One day 95 senior citizens showed up. The police took one look and went away. They couldn’t arrest 95 seniors. Hundreds of people have been coming, as they did in 1993. The population of B.C. values its old growth. Corporations value only money; the government has been remiss in managing the forests, selling off vast tracts to corporate interests for a pittance. Forest defenders say clearly, we are not opposed to logging; we are opposed to the unsustainable way it is being done (and has always been done).
Now that there is so little old growth left, so necessary as a carbon sink, (the biggest one we have left,) we want what is left to be protected. If they clearcut the last 2.7%, jobs will be gone in a couple of years anyway. Long past time to switch to second growth logging, stop sending raw lumber out of country, transition to processing lumber in B.C., develop value-added local industry. No jobs on a dead planet. But we feel we are talking into the wind. Talking louder are the dollar signs in corporate eyeballs, and the pressure on government by corporate interests.
Conflicting interests include divided feelings among the Pacheedaht tribe, whose territory includes Fairy Creek. The elected chiefs have requested Fairy Creek be left as is for the next two years so they can speak with government about going forward. Hereditary chiefs and some young indigenous activists speak more forcibly: they want all old-growth to be left untouched, for future generations.
To date, as of June 23rd, after 317 days of direct action (they huddled in tents and old vans and busses there all winter), 272 arrests have been made. Logging company Teal Jones has flattened tires of arrestee vehicles and had them removed by flat deck to a Teal Jones facility; protesters have to pay $2500 to reclaim their vehicles.
Platform at Fairy Creek (photo: Joelle@joeysplate)
The land defenders are finding more inventive ways of slowing down logging access, cementing themselves with their arms underground, (the Sleeping Dragon manoeuvre), or erecting high platform structures they perch on. Horrifyingly, heavy equipment is being used within inches of the land defenders’ bodies, to extricate them, in complete violation of WorkSafe regulations. The land defenders are holding firm, even when placed in grave personal danger.
Heavy equipment at Fairy Creek / Rainforest Flying Squad
Meanwhile clearcutting continues all around Fairy Creek, with the usual displacement of wild creatures, warming temperatures, and a lose-lose proposition for everyone but a handful of corporate executives. Governmental lack of regulation and abdication of stewardship is criminal negligence, in my opinion. So frustrating. They will never get my vote.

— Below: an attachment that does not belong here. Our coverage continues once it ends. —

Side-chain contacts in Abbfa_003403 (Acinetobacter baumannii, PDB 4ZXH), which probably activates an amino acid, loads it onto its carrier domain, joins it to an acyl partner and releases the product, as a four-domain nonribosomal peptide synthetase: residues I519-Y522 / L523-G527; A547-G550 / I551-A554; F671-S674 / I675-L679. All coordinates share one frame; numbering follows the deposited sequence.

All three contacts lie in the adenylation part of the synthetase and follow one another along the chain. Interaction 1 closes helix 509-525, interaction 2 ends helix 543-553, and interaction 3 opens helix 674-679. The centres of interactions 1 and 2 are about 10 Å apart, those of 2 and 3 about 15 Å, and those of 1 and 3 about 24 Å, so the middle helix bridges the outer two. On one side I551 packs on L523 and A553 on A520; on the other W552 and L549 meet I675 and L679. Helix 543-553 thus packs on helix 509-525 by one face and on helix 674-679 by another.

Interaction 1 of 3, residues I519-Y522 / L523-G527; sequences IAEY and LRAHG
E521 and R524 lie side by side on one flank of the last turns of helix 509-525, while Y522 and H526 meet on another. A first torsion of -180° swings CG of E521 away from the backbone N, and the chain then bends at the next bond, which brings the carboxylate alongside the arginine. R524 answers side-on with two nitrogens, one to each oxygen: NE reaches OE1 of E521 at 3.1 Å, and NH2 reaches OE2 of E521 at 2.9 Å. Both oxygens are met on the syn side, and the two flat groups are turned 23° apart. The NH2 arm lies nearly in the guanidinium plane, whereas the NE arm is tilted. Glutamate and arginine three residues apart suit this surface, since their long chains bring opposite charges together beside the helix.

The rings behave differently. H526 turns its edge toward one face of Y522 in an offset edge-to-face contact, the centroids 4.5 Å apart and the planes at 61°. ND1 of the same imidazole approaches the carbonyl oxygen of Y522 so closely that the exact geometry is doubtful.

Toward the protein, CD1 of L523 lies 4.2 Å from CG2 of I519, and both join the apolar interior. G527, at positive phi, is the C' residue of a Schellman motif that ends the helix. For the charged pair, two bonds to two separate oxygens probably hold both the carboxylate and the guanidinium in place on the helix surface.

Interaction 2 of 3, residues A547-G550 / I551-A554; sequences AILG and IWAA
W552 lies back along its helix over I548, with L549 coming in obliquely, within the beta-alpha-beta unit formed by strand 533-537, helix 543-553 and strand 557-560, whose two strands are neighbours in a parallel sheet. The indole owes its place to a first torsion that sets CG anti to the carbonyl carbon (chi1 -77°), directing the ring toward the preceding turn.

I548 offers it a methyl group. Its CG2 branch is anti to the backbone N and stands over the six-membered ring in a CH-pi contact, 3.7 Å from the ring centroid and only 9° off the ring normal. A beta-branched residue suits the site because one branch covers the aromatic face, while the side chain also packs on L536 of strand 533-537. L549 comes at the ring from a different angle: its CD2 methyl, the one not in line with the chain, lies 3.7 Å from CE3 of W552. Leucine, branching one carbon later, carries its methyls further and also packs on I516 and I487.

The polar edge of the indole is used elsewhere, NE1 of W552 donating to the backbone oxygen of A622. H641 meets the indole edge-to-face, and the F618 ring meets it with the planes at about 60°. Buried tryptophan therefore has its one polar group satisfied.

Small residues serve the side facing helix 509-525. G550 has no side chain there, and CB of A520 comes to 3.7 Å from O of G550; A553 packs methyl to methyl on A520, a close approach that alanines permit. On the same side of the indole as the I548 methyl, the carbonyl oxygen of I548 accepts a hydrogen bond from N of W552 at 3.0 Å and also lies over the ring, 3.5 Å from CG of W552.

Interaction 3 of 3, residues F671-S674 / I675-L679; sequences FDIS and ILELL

The weight of it all is heavy. Almost silencing, except that, as poets and concerned citizens, we feel the need to bear witness, to spread awareness and, at the very least, to express our outrage and heartbreak.
In the wider world, bizarre reports of a plague of millions of rats in Australia; flooding in Nashville and Tennessee; wildfires in Norway, and some already burning in B.C.; and a huge ice shelf breaking off in Antarctica.
So we come to this question: when it all feels too much to bear, where do you turn for comfort and peace in your corner of the world? What part of the natural world do you visit for connection with the bigger picture, so much vaster than the human lens we have imposed on it? Is it a river? A lake? A forest? The mountains? The sea? Tell us about it.
Alternatively, you might want to tell us about how the climate crisis is impacting the area where you live. Show us a natural system whose degradation you have witnessed and are concerned about.
Or you might just want to write a poem about how you feel about all that is going on, and how you strive to hold onto hope in the face of it all. Let’s share our feelings, our grief, our hope – it helps just to know others understand what we’re talking about and share our concerns, when world leaders and local governments appear to be in denial. I remain so grateful to Brendan for this forum, and for all of you, who come so faithfully with your poems and good hearts. Write on, poet friends!